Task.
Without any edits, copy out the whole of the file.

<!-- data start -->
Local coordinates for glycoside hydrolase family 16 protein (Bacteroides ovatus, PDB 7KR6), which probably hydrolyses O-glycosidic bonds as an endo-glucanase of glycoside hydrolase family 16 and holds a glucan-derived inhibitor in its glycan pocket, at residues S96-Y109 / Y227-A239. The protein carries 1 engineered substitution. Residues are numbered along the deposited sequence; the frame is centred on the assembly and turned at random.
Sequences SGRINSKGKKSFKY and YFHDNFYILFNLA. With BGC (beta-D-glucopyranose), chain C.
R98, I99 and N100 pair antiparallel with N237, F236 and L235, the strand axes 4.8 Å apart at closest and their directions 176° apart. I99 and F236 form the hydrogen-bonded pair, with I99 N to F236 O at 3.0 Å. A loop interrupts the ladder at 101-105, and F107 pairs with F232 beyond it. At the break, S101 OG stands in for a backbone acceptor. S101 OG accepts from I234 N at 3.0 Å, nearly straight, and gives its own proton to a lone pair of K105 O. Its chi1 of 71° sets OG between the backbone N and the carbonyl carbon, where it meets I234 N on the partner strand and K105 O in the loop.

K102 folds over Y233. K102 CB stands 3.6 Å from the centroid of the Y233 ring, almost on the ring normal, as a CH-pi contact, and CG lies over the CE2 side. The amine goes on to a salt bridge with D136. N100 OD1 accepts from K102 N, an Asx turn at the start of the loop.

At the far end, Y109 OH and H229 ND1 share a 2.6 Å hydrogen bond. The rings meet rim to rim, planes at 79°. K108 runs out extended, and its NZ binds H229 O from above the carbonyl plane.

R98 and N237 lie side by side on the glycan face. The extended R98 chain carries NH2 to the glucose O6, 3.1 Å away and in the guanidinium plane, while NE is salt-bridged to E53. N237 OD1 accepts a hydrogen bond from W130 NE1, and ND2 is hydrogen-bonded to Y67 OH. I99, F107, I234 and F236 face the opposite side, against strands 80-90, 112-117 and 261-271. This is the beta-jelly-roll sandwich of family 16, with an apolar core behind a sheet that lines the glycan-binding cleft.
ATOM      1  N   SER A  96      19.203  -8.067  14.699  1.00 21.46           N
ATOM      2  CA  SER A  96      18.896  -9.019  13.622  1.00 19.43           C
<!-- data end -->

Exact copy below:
Local coordinates for glycoside hydrolase family 16 protein (Bacteroides ovatus, PDB 7KR6), which probably hydrolyses O-glycosidic bonds as an endo-glucanase of glycoside hydrolase family 16 and holds a glucan-derived inhibitor in its glycan pocket, at residues S96-Y109 / Y227-A239. The protein carries 1 engineered substitution. Residues are numbered along the deposited sequence; the frame is centred on the assembly and turned at random.
Sequences SGRINSKGKKSFKY and YFHDNFYILFNLA. With BGC (beta-D-glucopyranose), chain C.
R98, I99 and N100 pair antiparallel with N237, F236 and L235, the strand axes 4.8 Å apart at closest and their directions 176° apart. I99 and F236 form the hydrogen-bonded pair, with I99 N to F236 O at 3.0 Å. A loop interrupts the ladder at 101-105, and F107 pairs with F232 beyond it. At the break, S101 OG stands in for a backbone acceptor. S101 OG accepts from I234 N at 3.0 Å, nearly straight, and gives its own proton to a lone pair of K105 O. Its chi1 of 71° sets OG between the backbone N and the carbonyl carbon, where it meets I234 N on the partner strand and K105 O in the loop.

K102 folds over Y233. K102 CB stands 3.6 Å from the centroid of the Y233 ring, almost on the ring normal, as a CH-pi contact, and CG lies over the CE2 side. The amine goes on to a salt bridge with D136. N100 OD1 accepts from K102 N, an Asx turn at the start of the loop.

At the far end, Y109 OH and H229 ND1 share a 2.6 Å hydrogen bond. The rings meet rim to rim, planes at 79°. K108 runs out extended, and its NZ binds H229 O from above the carbonyl plane.

R98 and N237 lie side by side on the glycan face. The extended R98 chain carries NH2 to the glucose O6, 3.1 Å away and in the guanidinium plane, while NE is salt-bridged to E53. N237 OD1 accepts a hydrogen bond from W130 NE1, and ND2 is hydrogen-bonded to Y67 OH. I99, F107, I234 and F236 face the opposite side, against strands 80-90, 112-117 and 261-271. This is the beta-jelly-roll sandwich of family 16, with an apolar core behind a sheet that lines the glycan-binding cleft.
ATOM      1  N   SER A  96      19.203  -8.067  14.699  1.00 21.46           N
ATOM      2  CA  SER A  96      18.896  -9.019  13.622  1.00 19.43           C